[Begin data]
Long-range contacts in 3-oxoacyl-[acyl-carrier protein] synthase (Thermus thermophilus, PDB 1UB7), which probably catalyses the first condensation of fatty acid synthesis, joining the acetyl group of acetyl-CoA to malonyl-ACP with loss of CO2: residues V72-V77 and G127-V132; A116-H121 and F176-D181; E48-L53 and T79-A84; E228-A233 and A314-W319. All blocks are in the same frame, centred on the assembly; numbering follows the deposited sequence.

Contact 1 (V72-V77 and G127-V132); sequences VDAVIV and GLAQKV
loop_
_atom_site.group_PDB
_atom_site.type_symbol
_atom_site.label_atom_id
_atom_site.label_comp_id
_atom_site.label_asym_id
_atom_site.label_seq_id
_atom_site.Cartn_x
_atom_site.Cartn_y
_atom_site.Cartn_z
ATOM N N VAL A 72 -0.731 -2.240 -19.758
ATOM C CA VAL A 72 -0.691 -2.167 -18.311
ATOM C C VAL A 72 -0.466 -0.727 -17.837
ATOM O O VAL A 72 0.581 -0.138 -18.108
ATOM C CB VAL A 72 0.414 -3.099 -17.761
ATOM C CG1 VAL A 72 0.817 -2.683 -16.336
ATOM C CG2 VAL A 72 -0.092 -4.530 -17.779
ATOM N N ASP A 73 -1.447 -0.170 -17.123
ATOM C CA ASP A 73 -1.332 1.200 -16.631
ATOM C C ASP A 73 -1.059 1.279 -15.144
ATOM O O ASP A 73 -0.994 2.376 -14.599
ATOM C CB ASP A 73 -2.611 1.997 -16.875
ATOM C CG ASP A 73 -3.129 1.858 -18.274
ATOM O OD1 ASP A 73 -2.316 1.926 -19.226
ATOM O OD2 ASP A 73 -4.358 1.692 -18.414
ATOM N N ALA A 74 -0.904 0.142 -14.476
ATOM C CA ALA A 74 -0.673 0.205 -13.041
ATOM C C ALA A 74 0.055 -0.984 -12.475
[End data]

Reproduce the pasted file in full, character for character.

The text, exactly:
Long-range contacts in 3-oxoacyl-[acyl-carrier protein] synthase (Thermus thermophilus, PDB 1UB7), which probably catalyses the first condensation of fatty acid synthesis, joining the acetyl group of acetyl-CoA to malonyl-ACP with loss of CO2: residues V72-V77 and G127-V132; A116-H121 and F176-D181; E48-L53 and T79-A84; E228-A233 and A314-W319. All blocks are in the same frame, centred on the assembly; numbering follows the deposited sequence.

Contact 1 (V72-V77 and G127-V132); sequences VDAVIV and GLAQKV
loop_
_atom_site.group_PDB
_atom_site.type_symbol
_atom_site.label_atom_id
_atom_site.label_comp_id
_atom_site.label_asym_id
_atom_site.label_seq_id
_atom_site.Cartn_x
_atom_site.Cartn_y
_atom_site.Cartn_z
ATOM N N VAL A 72 -0.731 -2.240 -19.758
ATOM C CA VAL A 72 -0.691 -2.167 -18.311
ATOM C C VAL A 72 -0.466 -0.727 -17.837
ATOM O O VAL A 72 0.581 -0.138 -18.108
ATOM C CB VAL A 72 0.414 -3.099 -17.761
ATOM C CG1 VAL A 72 0.817 -2.683 -16.336
ATOM C CG2 VAL A 72 -0.092 -4.530 -17.779
ATOM N N ASP A 73 -1.447 -0.170 -17.123
ATOM C CA ASP A 73 -1.332 1.200 -16.631
ATOM C C ASP A 73 -1.059 1.279 -15.144
ATOM O O ASP A 73 -0.994 2.376 -14.599
ATOM C CB ASP A 73 -2.611 1.997 -16.875
ATOM C CG ASP A 73 -3.129 1.858 -18.274
ATOM O OD1 ASP A 73 -2.316 1.926 -19.226
ATOM O OD2 ASP A 73 -4.358 1.692 -18.414
ATOM N N ALA A 74 -0.904 0.142 -14.476
ATOM C CA ALA A 74 -0.673 0.205 -13.041
ATOM C C ALA A 74 0.055 -0.984 -12.475